Veazie Bank v. Fenno
Annotate this Case
75 U.S. 533 (1869)
U.S. Supreme Court
Veazie Bank v. Fenno, 75 U.S. 8 Wall. 533 533 (1869)
Veazie Bank v. Fenno
75 U.S. (8 Wall.) 533
ON CERTIFICATE OF DIVISION
FOR THE CIRCUIT COURT FOR MAINE
1. The 9th section of the Act of July 13, 1866, amendatory of prior internal revenue acts and which provides that every national banking association, state bank, or state banking association shall pay a tax of ten percentum on the amounts of the notes of any state hank or state banking association paid out by them after the 1st day of August, 1866, does not lay a direct tax within the meaning of that clause of the Constitution which ordains that "direct taxes shall be apportioned among the several states, according to their respective numbers."
2. Congress having undertaken, in the exercise of undisputed constitutional power, to provide a currency for the whole country, may constitutionally secure the benefit of it to the people by appropriate legislation, and to that end may restrain, by suitable enactments, the circulation of any notes not issued under its own authority.
3. The tax of ten percentum imposed by the Act of July 13, 1866, on the notes of state banks paid out after the 1st of August, 1866, is warranted by the Constitution.
The Constitution ordains that:
"The Congress shall have power:"
"To lay and collect taxes, duties, imposts, and excises, to pay the debts and provide for the common defense and general welfare of the United States; but all duties, imposts, and excises shall be uniform throughout the United States."
"To regulate commerce with foreign nations, and among the several states, and with the Indian tribes."
"To coin money, regulate the value thereof, and of foreign coin."
It also ordains that:
"Direct taxes shall be apportioned among the several states . . . according to their respective numbers."
"No capitation or other direct tax shall be laid unless in proportion to the census or enumeration hereinbefore directed to be made."
"The powers not delegated to the United States by the Constitution, nor prohibited by it to the states, are reserved to the states respectively, or to the people."
With these provisions in force as fundamental law, Congress passed, July 13, 1866, [Footnote 1] an act, the second clause of the 9th section of which enacts:
"That every national banking association, state bank, or state banking association shall pay a tax of ten percentum on the amount of notes of any person, state bank, or state banking association used for circulation and paid out by them after the 1st day of August, 1866, and such tax shall be assessed and paid in such manner as shall be prescribed by the Commissioner of Internal Revenue."
Under this act, a tax of ten percent was assessed upon the Veazie Bank for its bank notes issued for circulation after the day named in the act.
The Veazie Bank was a corporation chartered by the State of Maine, with authority to issue bank notes for circulation, and the notes on which the tax imposed by the act was collected were issued under this authority. There was nothing in the case showing that the bank sustained any relation to the state as a financial agent or that its authority to issue notes was conferred or exercised with any special reference to other than private interests.
The bank declined to pay the tax, alleging it to be unconstitutional, and the collector of internal revenue, one Fenno, was proceeding to make a distraint in order to collect it with penalty and costs when, in order to prevent this, the bank paid it under protest. An unsuccessful claim having been made on the Commissioner of Internal Revenue for reimbursement, suit was brought by the bank against the collector in the court below.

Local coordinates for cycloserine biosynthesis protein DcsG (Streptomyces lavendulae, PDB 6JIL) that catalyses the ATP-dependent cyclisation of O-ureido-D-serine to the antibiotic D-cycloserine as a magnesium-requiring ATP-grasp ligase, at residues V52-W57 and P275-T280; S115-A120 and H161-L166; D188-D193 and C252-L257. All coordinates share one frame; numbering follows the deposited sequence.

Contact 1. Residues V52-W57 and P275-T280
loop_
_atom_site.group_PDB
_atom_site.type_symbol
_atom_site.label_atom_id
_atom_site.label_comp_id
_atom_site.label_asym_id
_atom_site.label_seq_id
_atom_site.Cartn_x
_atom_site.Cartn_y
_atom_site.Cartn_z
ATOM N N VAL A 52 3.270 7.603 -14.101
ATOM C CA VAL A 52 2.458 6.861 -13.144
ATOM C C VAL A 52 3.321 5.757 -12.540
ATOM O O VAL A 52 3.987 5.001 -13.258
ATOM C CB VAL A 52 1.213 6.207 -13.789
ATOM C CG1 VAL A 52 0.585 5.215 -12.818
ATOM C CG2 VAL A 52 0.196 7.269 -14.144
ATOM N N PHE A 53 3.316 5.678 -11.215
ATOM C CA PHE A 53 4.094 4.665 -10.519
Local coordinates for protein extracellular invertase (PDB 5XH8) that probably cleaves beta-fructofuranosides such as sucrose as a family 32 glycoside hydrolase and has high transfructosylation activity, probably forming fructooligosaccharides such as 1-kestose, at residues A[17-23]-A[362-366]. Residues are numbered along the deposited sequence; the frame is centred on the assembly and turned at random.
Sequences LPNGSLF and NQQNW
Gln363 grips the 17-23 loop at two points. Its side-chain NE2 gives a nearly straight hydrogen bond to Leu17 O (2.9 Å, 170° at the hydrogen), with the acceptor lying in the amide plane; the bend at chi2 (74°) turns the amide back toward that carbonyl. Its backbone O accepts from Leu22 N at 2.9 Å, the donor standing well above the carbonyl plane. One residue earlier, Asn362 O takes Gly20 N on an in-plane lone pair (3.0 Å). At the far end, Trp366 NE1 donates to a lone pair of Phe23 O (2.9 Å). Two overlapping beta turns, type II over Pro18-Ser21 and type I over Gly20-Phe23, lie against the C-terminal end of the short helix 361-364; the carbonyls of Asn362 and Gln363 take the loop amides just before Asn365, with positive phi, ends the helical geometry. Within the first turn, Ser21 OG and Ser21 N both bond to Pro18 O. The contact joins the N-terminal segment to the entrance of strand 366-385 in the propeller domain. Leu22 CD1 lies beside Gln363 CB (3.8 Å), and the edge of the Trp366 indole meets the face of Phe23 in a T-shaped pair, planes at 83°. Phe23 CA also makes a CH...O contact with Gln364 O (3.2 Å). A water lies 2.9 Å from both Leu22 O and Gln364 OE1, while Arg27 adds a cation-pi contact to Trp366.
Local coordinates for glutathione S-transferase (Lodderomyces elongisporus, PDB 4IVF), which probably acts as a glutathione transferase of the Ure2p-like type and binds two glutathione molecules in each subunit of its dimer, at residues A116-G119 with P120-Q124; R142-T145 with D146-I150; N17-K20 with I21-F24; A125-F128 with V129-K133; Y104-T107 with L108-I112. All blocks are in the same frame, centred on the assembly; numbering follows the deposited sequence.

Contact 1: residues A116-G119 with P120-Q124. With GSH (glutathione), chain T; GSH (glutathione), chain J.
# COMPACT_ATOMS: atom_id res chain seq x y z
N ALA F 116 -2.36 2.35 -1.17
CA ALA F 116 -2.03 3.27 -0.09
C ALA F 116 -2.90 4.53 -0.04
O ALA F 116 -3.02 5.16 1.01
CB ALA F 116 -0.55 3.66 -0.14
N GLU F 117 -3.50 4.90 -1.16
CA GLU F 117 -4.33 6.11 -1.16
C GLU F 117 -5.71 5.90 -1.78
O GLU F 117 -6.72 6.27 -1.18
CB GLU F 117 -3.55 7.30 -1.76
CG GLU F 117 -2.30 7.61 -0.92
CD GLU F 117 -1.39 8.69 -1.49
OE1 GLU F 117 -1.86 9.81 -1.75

The case was presented to that court upon an agreed statement of facts, and, upon a prayer for instructions to the jury, the judges found themselves opposed in opinion on three questions, the first of which -- the two others differing from it in form only, and not needing to be recited -- was this:
"Whether the second clause of the 9th section of the Act of Congress of the 13th of July, 1866, under which the tax in his case was levied and collected, is a valid and constitutional law. "
THE CHIEF JUSTICE delivered the opinion of the Court.
The necessity of adequate provision for the financial exigencies created by the late rebellion suggested to the administrative and legislative departments of the government important changes in the systems of currency and taxation which had hitherto prevailed. These changes, more or less distinctly shown in administrative recommendations, took form and substance in legislative acts. We have now to consider, within a limited range, those which relate to circulating notes and the taxation of circulation.
At the beginning of the rebellion, the circulating medium consisted almost entirely of bank notes issued by numerous independent corporations variously organized under state legislation, of various degrees of credit, and very unequal resources, administered often with great and not unfrequently with little skill, prudence, and integrity. The acts of Congress then in force prohibiting the receipt or disbursement,
in the transactions of the national government, of anything except gold and silver, and the laws of the states requiring the redemption of bank notes in coin on demand, prevented the disappearance of gold and silver from circulation. There was, then, no national currency except coin; there was no general [Footnote 2] regulation of any other by national legislation, and no national taxation was imposed in any form on the state bank circulation.
The first act authorizing the emission of notes by the Treasury Department for circulation was that of July 17, 1861. [Footnote 3] The notes issued under this act were Treasury notes, payable on demand in coin. The amount authorized by it was $50,000,000, and was increased by the Act of February 12, 1862, [Footnote 4] to $60,000,000.